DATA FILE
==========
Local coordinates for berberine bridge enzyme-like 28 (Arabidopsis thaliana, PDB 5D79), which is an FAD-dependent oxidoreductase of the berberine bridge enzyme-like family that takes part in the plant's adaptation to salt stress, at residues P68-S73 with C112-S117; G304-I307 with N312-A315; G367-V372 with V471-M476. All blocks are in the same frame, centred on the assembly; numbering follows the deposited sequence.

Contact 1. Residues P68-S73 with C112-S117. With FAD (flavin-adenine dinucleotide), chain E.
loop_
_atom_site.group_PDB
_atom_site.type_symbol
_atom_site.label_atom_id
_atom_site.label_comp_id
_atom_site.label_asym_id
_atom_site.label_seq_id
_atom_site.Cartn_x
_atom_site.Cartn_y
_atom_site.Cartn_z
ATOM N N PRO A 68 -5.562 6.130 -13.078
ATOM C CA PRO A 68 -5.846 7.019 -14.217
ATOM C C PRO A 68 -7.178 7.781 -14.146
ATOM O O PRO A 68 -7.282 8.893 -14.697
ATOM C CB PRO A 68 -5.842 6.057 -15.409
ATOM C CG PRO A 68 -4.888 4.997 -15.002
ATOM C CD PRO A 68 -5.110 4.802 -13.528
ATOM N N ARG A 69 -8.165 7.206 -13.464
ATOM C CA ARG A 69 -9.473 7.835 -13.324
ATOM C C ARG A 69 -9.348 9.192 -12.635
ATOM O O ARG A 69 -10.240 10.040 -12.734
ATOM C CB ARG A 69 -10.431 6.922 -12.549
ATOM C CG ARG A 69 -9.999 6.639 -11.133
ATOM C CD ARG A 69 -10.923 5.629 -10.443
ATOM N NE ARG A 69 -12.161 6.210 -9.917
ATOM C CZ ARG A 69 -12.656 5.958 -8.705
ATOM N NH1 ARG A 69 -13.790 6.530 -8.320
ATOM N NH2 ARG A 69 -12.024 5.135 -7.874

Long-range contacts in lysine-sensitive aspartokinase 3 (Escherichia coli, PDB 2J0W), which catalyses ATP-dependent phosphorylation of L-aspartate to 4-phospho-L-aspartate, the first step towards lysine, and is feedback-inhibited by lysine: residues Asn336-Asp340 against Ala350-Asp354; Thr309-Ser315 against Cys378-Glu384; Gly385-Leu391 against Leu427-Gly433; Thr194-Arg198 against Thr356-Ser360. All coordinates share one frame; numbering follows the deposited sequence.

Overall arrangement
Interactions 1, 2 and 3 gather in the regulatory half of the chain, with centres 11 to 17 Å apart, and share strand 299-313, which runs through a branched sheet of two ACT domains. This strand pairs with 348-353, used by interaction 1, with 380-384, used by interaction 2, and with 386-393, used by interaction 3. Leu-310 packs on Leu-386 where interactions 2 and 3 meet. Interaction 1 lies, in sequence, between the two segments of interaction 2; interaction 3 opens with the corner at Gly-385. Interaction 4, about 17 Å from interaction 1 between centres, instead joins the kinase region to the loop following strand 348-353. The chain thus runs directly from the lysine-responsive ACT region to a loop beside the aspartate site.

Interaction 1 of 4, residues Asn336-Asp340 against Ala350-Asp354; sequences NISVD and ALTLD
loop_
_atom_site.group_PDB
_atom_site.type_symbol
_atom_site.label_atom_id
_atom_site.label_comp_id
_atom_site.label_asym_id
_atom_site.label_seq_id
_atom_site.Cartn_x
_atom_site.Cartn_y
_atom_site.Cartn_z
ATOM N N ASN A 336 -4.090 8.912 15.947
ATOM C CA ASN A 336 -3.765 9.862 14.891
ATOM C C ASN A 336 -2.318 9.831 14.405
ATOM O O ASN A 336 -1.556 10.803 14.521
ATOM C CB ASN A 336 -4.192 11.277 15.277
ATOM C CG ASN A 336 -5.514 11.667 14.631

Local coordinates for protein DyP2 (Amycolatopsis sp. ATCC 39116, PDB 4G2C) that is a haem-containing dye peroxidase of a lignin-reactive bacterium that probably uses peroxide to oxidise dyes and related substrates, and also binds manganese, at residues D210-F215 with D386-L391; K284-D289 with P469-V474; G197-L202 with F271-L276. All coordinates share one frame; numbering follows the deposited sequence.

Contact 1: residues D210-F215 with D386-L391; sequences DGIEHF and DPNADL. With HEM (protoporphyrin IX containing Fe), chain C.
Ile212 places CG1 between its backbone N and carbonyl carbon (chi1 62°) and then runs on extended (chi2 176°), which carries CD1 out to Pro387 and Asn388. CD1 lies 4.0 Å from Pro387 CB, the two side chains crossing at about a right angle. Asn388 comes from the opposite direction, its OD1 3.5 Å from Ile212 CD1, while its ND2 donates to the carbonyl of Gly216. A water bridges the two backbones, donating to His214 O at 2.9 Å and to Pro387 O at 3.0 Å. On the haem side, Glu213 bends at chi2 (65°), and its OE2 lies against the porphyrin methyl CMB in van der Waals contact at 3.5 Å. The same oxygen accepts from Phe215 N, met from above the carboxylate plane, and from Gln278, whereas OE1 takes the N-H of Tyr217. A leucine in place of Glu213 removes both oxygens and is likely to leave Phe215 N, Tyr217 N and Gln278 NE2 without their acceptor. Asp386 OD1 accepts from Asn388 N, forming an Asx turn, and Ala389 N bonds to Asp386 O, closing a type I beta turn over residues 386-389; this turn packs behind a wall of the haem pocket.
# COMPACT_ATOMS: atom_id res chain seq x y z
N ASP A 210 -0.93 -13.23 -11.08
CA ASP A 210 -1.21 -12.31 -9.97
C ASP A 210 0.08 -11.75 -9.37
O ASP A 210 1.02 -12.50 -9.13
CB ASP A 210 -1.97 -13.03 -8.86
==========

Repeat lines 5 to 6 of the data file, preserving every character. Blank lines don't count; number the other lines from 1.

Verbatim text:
_atom_site.type_symbol
_atom_site.label_atom_id